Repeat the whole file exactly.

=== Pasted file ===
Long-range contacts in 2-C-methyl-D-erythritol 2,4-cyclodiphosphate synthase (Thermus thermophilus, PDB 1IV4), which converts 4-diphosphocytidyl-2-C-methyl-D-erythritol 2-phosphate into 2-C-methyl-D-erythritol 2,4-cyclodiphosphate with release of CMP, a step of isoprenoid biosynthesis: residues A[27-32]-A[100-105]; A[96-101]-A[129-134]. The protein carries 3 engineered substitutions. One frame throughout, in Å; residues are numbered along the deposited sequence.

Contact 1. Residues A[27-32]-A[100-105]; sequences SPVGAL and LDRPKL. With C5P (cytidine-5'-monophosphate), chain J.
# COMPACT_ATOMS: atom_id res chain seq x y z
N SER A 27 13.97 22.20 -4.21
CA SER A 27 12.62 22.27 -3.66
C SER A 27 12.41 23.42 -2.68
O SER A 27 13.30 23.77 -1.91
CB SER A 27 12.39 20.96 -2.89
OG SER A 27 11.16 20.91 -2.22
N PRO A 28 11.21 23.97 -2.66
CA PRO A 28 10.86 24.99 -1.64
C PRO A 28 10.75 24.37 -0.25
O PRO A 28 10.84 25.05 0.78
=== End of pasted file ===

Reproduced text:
Long-range contacts in 2-C-methyl-D-erythritol 2,4-cyclodiphosphate synthase (Thermus thermophilus, PDB 1IV4), which converts 4-diphosphocytidyl-2-C-methyl-D-erythritol 2-phosphate into 2-C-methyl-D-erythritol 2,4-cyclodiphosphate with release of CMP, a step of isoprenoid biosynthesis: residues A[27-32]-A[100-105]; A[96-101]-A[129-134]. The protein carries 3 engineered substitutions. One frame throughout, in Å; residues are numbered along the deposited sequence.

Contact 1. Residues A[27-32]-A[100-105]; sequences SPVGAL and LDRPKL. With C5P (cytidine-5'-monophosphate), chain J.
# COMPACT_ATOMS: atom_id res chain seq x y z
N SER A 27 13.97 22.20 -4.21
CA SER A 27 12.62 22.27 -3.66
C SER A 27 12.41 23.42 -2.68
O SER A 27 13.30 23.77 -1.91
CB SER A 27 12.39 20.96 -2.89
OG SER A 27 11.16 20.91 -2.22
N PRO A 28 11.21 23.97 -2.66
CA PRO A 28 10.86 24.99 -1.64
C PRO A 28 10.75 24.37 -0.25
O PRO A 28 10.84 25.05 0.78